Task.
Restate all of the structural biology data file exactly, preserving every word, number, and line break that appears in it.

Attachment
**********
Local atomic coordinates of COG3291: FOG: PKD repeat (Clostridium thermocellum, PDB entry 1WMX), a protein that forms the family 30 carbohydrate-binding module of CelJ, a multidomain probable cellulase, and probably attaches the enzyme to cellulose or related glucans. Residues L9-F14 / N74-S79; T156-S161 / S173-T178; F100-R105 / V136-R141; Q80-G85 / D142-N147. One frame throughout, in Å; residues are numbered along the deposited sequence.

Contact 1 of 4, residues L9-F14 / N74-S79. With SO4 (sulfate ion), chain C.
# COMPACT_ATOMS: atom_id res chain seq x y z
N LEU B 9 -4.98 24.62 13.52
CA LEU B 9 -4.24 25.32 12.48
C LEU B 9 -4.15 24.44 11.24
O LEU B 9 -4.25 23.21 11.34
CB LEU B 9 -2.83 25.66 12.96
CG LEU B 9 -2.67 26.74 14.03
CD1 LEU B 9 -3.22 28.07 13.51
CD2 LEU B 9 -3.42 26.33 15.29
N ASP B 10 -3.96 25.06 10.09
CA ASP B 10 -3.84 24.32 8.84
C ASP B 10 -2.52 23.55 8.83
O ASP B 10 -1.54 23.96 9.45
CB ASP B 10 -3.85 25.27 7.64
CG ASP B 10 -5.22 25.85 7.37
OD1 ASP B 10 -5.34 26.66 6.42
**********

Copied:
Local atomic coordinates of COG3291: FOG: PKD repeat (Clostridium thermocellum, PDB entry 1WMX), a protein that forms the family 30 carbohydrate-binding module of CelJ, a multidomain probable cellulase, and probably attaches the enzyme to cellulose or related glucans. Residues L9-F14 / N74-S79; T156-S161 / S173-T178; F100-R105 / V136-R141; Q80-G85 / D142-N147. One frame throughout, in Å; residues are numbered along the deposited sequence.

Contact 1 of 4, residues L9-F14 / N74-S79. With SO4 (sulfate ion), chain C.
# COMPACT_ATOMS: atom_id res chain seq x y z
N LEU B 9 -4.98 24.62 13.52
CA LEU B 9 -4.24 25.32 12.48
C LEU B 9 -4.15 24.44 11.24
O LEU B 9 -4.25 23.21 11.34
CB LEU B 9 -2.83 25.66 12.96
CG LEU B 9 -2.67 26.74 14.03
CD1 LEU B 9 -3.22 28.07 13.51
CD2 LEU B 9 -3.42 26.33 15.29
N ASP B 10 -3.96 25.06 10.09
CA ASP B 10 -3.84 24.32 8.84
C ASP B 10 -2.52 23.55 8.83
O ASP B 10 -1.54 23.96 9.45
CB ASP B 10 -3.85 25.27 7.64
CG ASP B 10 -5.22 25.85 7.37
OD1 ASP B 10 -5.34 26.66 6.42